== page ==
Physical Therapy is an Essential Part of PD Treatment
PHYSICAL THERAPY IS AN ESSENTIAL PART OF PD TREATMENT
WHAT IS PHYSICAL THERAPY (PT)?
There is often some confusion among people with Parkinson's disease as to the differences between exercise groups and physical therapy. Exercise groups may be led by an exercise physiologist, fitness trainer, recreation therapist or physical therapist. The goal of these groups is to improve general conditioning, flexibility and strength. Exercise groups are also a great place for patients to interact with others facing similar physical, psychological and social issues. These groups don't require a physician's order, but patients should get their physician's approval prior to beginning any exercise program.
In contrast, PT requires a physician's order and consists of an evaluation of a patient's strength, joint mobility, flexibility, gait and functional mobility (that is, ability to roll, get out of bed or a chair, get in/out of a car) by a licensed physical therapist with specific goals established and a treatment plan focused on attaining these goals. Functional mobility is often limited in people with PD, especially for tasks such as walking, getting out of a chair, or even rolling in bed. This limited mobility is due in part to the disease process itself and to the secondary impairments from the disease, such as loss of flexibility, decreased endurance and poor posture. Several studies published in the past decade have shown that physical therapy intervention, focused on these impairments, can improve the functional mobility of people with PD.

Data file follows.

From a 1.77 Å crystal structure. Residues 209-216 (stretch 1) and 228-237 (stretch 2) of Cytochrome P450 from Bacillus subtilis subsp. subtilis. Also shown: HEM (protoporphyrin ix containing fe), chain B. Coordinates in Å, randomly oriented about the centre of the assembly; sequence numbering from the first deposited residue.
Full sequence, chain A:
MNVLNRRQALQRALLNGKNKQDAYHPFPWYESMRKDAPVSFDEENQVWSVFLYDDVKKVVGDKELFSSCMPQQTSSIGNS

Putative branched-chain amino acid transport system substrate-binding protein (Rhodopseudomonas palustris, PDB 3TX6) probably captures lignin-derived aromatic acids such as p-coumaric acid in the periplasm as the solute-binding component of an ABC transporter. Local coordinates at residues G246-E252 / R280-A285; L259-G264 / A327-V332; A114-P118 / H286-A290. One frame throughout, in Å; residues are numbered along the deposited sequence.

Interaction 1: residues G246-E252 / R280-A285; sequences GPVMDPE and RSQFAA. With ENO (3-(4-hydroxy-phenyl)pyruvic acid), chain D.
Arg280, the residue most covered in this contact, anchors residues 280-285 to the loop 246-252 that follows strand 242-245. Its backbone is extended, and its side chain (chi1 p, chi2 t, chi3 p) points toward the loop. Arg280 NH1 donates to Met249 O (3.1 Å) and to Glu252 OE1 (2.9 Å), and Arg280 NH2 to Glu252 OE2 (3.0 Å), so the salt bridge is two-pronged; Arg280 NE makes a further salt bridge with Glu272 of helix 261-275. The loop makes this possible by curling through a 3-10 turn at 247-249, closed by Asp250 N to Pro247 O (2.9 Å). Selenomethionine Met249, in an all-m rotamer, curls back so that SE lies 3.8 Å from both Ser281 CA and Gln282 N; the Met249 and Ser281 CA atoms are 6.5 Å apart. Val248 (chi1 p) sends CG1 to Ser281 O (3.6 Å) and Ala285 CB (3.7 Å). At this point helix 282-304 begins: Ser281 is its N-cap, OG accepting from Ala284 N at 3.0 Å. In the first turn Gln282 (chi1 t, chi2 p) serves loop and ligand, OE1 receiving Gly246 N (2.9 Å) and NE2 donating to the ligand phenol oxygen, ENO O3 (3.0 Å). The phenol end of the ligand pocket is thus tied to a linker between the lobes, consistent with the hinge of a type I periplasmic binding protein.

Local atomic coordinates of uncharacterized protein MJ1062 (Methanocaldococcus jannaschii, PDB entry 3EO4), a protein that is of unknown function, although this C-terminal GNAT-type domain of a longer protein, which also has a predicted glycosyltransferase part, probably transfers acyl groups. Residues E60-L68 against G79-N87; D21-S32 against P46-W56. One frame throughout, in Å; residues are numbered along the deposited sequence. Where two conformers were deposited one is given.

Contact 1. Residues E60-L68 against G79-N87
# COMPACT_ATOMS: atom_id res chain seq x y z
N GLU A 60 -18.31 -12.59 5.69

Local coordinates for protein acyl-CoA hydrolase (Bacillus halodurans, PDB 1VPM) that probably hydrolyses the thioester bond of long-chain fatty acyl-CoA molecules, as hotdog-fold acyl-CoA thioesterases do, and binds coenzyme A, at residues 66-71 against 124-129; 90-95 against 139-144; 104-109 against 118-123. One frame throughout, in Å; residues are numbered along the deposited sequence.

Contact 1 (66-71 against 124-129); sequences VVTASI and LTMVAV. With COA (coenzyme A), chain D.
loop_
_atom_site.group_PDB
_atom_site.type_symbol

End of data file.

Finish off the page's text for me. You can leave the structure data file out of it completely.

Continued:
Just as it is important to find a neurologist who is skilled in treating Parkinson's disease, so too is it important to find a physical therapist who is familiar with and skilled in treating people with PD. This can be done by requesting a recommended therapist or therapy clinic from your neurologist, calling your local American Parkinson Disease Association Information and Referral Center, or asking others in your support group if they have recommendations.
If none of these options is available to you, call your local hospital and therapy clinics and inquire if they have a therapist skilled in treating neurological diseases such as PD. Ask the therapist who is recommended if they have attended continuing education courses for treating neurological disorders and how many PD patients they have worked with in the past year. Physical therapy is covered by most insurance companies, either partially or completely. However, some insurance plans limit the number of sessions available and may require a small copayment for each visit. Understand and verify your insurance plan prior to beginning any physical therapy visits. If you are unsure of your medical benefits, review your member benefits package or call the member benefits phone number listed on the back of your insurance card. If you think you, a family member or a friend could benefit from physical therapy, please contact your physician.
Physical therapy just like current PD medication is not a cure for Parkinson's disease. But people with PD can take an active role in controlling their disease by continuing to exercise and participating in physical therapy to improve their functional mobility.
Adapted with permission from an article in the APDA Parkinson Quarterly, (Summer 2000)